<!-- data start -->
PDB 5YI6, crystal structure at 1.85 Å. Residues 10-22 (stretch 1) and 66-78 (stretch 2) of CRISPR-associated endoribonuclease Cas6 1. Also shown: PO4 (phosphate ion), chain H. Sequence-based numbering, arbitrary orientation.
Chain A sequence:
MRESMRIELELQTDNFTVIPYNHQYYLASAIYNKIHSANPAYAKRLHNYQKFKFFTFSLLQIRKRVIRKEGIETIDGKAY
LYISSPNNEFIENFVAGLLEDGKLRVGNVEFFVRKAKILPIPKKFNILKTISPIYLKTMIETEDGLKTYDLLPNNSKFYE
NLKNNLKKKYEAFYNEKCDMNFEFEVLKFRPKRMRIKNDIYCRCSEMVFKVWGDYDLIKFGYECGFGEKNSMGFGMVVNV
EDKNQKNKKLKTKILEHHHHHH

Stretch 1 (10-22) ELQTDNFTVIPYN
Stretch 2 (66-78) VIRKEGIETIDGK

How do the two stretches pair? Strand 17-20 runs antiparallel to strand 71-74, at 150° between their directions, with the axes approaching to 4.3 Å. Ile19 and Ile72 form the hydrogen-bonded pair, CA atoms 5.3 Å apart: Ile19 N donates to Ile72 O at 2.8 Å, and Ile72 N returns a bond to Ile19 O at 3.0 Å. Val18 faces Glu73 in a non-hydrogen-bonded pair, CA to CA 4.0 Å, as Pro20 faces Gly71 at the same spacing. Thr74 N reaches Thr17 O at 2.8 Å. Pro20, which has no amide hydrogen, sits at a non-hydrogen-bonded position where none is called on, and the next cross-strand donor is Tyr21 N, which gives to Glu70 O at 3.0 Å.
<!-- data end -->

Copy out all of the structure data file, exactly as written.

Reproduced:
PDB 5YI6, crystal structure at 1.85 Å. Residues 10-22 (stretch 1) and 66-78 (stretch 2) of CRISPR-associated endoribonuclease Cas6 1. Also shown: PO4 (phosphate ion), chain H. Sequence-based numbering, arbitrary orientation.
Chain A sequence:
MRESMRIELELQTDNFTVIPYNHQYYLASAIYNKIHSANPAYAKRLHNYQKFKFFTFSLLQIRKRVIRKEGIETIDGKAY
LYISSPNNEFIENFVAGLLEDGKLRVGNVEFFVRKAKILPIPKKFNILKTISPIYLKTMIETEDGLKTYDLLPNNSKFYE
NLKNNLKKKYEAFYNEKCDMNFEFEVLKFRPKRMRIKNDIYCRCSEMVFKVWGDYDLIKFGYECGFGEKNSMGFGMVVNV
EDKNQKNKKLKTKILEHHHHHH

Stretch 1 (10-22) ELQTDNFTVIPYN
Stretch 2 (66-78) VIRKEGIETIDGK

How do the two stretches pair? Strand 17-20 runs antiparallel to strand 71-74, at 150° between their directions, with the axes approaching to 4.3 Å. Ile19 and Ile72 form the hydrogen-bonded pair, CA atoms 5.3 Å apart: Ile19 N donates to Ile72 O at 2.8 Å, and Ile72 N returns a bond to Ile19 O at 3.0 Å. Val18 faces Glu73 in a non-hydrogen-bonded pair, CA to CA 4.0 Å, as Pro20 faces Gly71 at the same spacing. Thr74 N reaches Thr17 O at 2.8 Å. Pro20, which has no amide hydrogen, sits at a non-hydrogen-bonded position where none is called on, and the next cross-strand donor is Tyr21 N, which gives to Glu70 O at 3.0 Å.